Two Letters to the Editor (page 27) have been published, today, in the Times print edition and also online here in response to Hilary Patten’s letter published, last week (10 Sept).
Under the heading “Fatigue syndrome funding and therapy” the first response is from Anne Faulkner, Director of The CFS Research Foundation, the other, as anticipated, a response from Barts – from Professor Peter White and Dr Maurice Murphy.
There is a comment facility on The Times site and the email address for Letters to the Editor is firstname.lastname@example.org
Hilary Patten’s letter was published again in the “In Gear” section of The Sunday Times, on Sunday 14 Sept, on the general letters page (page 33) under the heading “Chronic fatigue”.
Professor Peter White was a member of the Planning Committee and one of the speakers at the RSM’s London “CFS” conference in April, this year, and is also a speaker at the RSM’s regional “CFS” conference in Bristol, this Thursday. Click here for a round up of Prof White’s views on ME.
The Times, Letters to the Editor, 16 September 2008
Fatigue syndrome funding and therapy
[ The online version includes a sub heading “More funding is needed for CFS/ME research” ]
Sir, We can assure Hilary Patten (letter, Sept 10) that biomedical research into chronic fatigue syndrome (CFS)/ME is taking place in the UK, funded by the CFS Research Foundation.
This small body is funding research into the genetic basis of the disease. A team at St George’s, University of London, have found that 88 genes in patients with the illness behave abnormally, while they remain normal in healthy people. These genes can be divided into seven subtypes, which interestingly show distinct clinical features.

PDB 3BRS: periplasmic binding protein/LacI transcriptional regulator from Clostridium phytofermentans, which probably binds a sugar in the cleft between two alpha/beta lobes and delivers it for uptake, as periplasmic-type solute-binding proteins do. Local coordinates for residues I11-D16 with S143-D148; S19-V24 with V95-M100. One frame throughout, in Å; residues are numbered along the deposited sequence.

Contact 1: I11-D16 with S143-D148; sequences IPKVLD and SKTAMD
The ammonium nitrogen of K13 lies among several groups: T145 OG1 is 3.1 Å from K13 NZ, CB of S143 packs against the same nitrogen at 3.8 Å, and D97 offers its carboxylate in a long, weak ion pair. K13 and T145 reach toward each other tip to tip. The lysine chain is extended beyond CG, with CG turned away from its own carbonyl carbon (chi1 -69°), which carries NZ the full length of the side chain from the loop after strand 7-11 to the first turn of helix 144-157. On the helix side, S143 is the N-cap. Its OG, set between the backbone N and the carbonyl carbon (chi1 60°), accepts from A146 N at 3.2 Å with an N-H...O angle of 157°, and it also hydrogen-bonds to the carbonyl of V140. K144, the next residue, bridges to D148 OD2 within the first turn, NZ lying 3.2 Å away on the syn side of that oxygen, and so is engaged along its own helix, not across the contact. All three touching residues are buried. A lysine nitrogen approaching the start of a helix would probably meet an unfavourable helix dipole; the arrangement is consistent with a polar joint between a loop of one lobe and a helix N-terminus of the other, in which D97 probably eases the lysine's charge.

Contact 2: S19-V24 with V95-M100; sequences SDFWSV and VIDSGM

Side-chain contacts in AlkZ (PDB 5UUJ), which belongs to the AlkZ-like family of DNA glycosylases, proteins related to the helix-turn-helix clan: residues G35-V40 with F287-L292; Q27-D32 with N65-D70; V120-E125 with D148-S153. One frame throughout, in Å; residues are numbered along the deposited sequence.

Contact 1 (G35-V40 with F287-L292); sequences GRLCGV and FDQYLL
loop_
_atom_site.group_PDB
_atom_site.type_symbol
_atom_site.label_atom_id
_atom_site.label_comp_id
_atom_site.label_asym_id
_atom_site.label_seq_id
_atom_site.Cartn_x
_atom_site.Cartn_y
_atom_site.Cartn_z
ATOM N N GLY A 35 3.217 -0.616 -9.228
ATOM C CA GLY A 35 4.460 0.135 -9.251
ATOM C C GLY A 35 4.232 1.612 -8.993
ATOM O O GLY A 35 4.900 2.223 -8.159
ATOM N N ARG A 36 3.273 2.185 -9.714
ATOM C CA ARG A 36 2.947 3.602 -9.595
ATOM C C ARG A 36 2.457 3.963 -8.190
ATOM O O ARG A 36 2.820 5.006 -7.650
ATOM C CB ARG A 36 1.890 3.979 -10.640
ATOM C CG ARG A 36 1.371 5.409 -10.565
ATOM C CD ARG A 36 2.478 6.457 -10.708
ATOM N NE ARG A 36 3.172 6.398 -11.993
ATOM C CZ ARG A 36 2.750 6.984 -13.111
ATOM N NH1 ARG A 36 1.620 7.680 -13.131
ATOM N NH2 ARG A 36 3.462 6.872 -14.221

However, this distressing illness needs well-planned studies and major funding to discover the causes, and then to find therapies and a cure. Some 240,000 people suffer from CFS/ME. Twenty-five per cent of them are housebound or bedbound; 25,000 children are sufferers and it is thought to be the greatest cause of absenteeism in schools.
It is difficult to understand how government departments can ignore the need for biomedical research to enable so many people to return to normal life. The CFS Research Foundation has shown the possibilities of discovering the basis of the disease, but it is up to the Government to take this forward and put an end to so much suffering.
Director, CFS Research Foundation
Sir, While we have sympathy for Ms Patten’s plight, research shows that a significant minority of people with CFS/ME can recover with treatment, and the majority improve.
The National Institute for Health and Clinical Excellence guidelines, published last year, were based on the largest ever systematic review of the management of the illness, and recommended rehabilitative treatments, such as cognitive behaviour therapy, and graded exercise therapy as safe and effective.
Although CFS/ME can be triggered by some infections, there is no reliable evidence of persistent infection, and the heart and cardiac function are normal, apart from the effects of deconditioning. To the best of our knowledge, no patient has ever died directly as a result of CFS/ME and follow-up studies show no increased risk of dying.
Yes, more research is needed to understand the illness, but both access to currently available treatments and realistic hope for recovery are equally important.
Professor Peter White
Dr Maurice Murphy
St Bartholomew’s Hospital, London